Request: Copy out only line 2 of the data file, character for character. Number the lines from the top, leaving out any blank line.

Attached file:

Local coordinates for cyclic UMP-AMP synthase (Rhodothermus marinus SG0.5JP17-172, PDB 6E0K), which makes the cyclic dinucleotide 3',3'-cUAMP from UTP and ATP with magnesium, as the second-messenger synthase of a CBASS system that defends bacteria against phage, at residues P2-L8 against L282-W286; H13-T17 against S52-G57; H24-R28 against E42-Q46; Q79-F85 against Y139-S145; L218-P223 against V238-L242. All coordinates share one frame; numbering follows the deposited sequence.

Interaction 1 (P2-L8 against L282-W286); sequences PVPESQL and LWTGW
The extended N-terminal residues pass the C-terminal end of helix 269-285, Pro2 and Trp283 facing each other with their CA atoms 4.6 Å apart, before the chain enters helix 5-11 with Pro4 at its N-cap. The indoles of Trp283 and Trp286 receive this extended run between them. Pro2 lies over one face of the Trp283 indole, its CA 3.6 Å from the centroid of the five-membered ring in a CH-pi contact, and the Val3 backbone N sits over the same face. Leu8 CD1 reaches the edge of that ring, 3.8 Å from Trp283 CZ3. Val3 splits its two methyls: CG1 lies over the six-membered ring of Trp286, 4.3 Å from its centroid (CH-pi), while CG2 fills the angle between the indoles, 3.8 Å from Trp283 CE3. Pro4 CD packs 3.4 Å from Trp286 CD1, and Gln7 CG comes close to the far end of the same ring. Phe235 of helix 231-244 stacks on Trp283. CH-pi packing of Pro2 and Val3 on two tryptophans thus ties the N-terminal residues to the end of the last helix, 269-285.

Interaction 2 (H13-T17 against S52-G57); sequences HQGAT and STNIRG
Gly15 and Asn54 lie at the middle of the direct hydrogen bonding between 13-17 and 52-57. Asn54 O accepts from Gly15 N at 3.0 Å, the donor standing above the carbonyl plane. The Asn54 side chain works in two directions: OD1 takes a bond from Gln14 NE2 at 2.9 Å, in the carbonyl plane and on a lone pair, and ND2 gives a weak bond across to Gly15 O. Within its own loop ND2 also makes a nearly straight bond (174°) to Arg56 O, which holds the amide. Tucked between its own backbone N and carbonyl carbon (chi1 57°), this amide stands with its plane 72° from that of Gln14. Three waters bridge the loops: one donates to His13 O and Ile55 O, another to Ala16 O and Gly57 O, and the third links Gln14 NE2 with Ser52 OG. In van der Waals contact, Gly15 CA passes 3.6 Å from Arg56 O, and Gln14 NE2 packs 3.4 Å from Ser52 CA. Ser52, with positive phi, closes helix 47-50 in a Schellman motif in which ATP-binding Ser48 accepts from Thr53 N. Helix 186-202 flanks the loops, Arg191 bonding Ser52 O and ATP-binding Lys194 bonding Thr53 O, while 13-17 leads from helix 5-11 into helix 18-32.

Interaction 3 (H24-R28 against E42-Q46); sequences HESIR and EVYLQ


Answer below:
Interaction 1 (P2-L8 against L282-W286); sequences PVPESQL and LWTGW